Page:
The U.S. Census Bureau just released its report on voter turnout in America's 2012 presidential elections. For the first time, the percentage of eligible blacks who voted surpassed that of eligible whites. Meanwhile, explosive growth in the country's Asian and Hispanic populations continues to mean that those who go to the polls are increasingly nonwhite.
The turnout story is not just about Barack Obama running for president. In 1996, when the government began to collect this kind of data, whites outvoted blacks by eight percentage points. Black turnout has increased in every election since then.
The turnout rates for Hispanics and Asians -- both just shy of 50 percent -- continue to lag far behind the other two groups, with much smaller gains over the years. And yet their share of the voting public almost doubled over that same span of sixteen years, even as the white share of voters dropped nine percentage points, to 74 percent.
Whites and blacks have given a fairly consistent percentage of their votes to each party in the last four elections, with the Republicans getting just under 3/5 of the white vote, and Democrats getting about 9/10 of the black vote (only slightly higher with Obama on the ballot). The white vote for Democrats was lower in the South than any other region in the past three elections, and lowest in the deepest Southern states (Louisiana, Mississippi, Alabama). Hispanic and Asian voters have moved significantly toward Democrats between 2004 and 2012. The Asian Democratic vote jumped 17 points, up to 73 percent in 2012, while the Hispanic Democratic vote jumped 18 points, up to 71 percent in 2012.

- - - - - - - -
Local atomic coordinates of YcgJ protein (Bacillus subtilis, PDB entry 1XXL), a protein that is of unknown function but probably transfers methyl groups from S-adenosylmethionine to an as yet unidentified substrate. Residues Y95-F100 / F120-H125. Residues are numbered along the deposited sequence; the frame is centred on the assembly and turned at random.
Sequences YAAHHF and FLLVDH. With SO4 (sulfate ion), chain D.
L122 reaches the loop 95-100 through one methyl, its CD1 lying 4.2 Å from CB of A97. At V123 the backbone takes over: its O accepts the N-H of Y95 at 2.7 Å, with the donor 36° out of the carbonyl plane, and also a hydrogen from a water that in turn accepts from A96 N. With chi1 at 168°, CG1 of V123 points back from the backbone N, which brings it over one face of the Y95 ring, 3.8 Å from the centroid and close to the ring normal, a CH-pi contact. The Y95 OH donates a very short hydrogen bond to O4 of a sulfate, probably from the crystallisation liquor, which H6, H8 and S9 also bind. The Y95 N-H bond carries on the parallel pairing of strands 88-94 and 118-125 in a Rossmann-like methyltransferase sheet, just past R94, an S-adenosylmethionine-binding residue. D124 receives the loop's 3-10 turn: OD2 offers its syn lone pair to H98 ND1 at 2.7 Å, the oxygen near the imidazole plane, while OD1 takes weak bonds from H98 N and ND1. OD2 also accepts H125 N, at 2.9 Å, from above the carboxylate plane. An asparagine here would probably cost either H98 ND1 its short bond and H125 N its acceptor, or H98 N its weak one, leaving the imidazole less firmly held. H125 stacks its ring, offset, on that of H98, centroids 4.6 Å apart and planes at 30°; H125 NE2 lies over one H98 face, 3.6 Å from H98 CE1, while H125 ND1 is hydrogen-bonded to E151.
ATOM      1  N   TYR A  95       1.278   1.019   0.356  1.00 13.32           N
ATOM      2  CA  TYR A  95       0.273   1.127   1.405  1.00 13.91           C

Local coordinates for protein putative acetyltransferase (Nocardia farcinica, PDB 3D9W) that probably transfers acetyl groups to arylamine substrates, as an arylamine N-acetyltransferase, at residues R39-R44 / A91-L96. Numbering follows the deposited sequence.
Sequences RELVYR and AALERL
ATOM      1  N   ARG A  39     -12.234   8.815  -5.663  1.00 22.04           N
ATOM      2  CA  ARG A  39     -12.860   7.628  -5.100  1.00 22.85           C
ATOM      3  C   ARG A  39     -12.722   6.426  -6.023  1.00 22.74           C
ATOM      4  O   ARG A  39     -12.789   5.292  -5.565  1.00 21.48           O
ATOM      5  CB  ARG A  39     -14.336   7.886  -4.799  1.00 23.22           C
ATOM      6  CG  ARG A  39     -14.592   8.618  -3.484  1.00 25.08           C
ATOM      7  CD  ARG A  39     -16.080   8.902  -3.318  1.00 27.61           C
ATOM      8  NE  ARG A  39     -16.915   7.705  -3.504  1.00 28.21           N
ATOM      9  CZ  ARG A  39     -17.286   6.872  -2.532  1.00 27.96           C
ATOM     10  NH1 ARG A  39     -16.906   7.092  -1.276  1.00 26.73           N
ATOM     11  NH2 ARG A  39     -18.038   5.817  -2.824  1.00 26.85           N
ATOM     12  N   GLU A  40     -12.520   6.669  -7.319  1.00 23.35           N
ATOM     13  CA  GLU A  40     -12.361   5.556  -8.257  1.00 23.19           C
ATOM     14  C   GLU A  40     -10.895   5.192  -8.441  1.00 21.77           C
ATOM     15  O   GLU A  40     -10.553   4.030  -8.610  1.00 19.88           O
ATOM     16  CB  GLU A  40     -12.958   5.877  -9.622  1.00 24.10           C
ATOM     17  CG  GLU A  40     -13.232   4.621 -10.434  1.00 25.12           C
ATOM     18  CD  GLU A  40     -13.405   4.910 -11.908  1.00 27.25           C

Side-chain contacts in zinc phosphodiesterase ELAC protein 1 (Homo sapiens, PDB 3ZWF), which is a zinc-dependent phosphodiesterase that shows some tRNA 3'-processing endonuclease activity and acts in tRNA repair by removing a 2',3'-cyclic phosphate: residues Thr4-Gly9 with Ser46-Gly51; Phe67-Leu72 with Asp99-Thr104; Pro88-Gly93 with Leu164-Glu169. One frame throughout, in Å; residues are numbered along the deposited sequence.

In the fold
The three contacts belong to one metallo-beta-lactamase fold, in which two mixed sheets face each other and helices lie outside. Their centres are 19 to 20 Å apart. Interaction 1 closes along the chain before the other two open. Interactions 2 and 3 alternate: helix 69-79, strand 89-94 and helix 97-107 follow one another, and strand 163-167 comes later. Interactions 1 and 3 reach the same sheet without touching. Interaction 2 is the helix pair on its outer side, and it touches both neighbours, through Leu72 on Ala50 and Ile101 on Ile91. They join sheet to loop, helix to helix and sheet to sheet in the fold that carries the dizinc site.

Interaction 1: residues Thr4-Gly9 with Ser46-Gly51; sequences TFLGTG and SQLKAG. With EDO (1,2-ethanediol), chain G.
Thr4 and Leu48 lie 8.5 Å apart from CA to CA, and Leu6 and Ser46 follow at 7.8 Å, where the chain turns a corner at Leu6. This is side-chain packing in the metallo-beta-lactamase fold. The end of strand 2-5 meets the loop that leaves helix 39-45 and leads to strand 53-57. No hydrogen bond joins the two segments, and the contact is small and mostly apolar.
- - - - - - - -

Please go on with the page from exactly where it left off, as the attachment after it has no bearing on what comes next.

It does not bode well for the GOP that its voters were almost 90 percent white in 2012. If America's minority voters continue to turn out for Democrats, and their share of the population continues to grow as rapidly as projected, it will become ever harder for Republicans to win the White House.
I am a progressive, but I don't celebrate these trends. For the sake of this country's multi-ethnic democracy, I want Republicans to do better among nonwhite voters. A society where ethnicity defines the political parties is doomed to disaster. The political process becomes a zero-sum game where each ethnic group fights for its share of the pie. Any commitment to a broader common good is lost, as is any sense that citizens of different backgrounds can come together and feel a strong patriotic bond.
My hope is that the GOP's leaders read these numbers and adopt both a tone and policy stances that unite rather than divide. Too many on the right -- from Rush Limbaugh to Mitt Romney to Sarah Palin -- have sought to gin up white anxiety over demographic changes, to motivate white voters by fear.
Giving up this losing strategy is the best way to win over the growing ranks of minority voters. We'll see in the coming months whether that happens. The impending vote over immigration reform will be a crucial test. But for the health of their party -- and the health of our country -- they need to make sure that it does.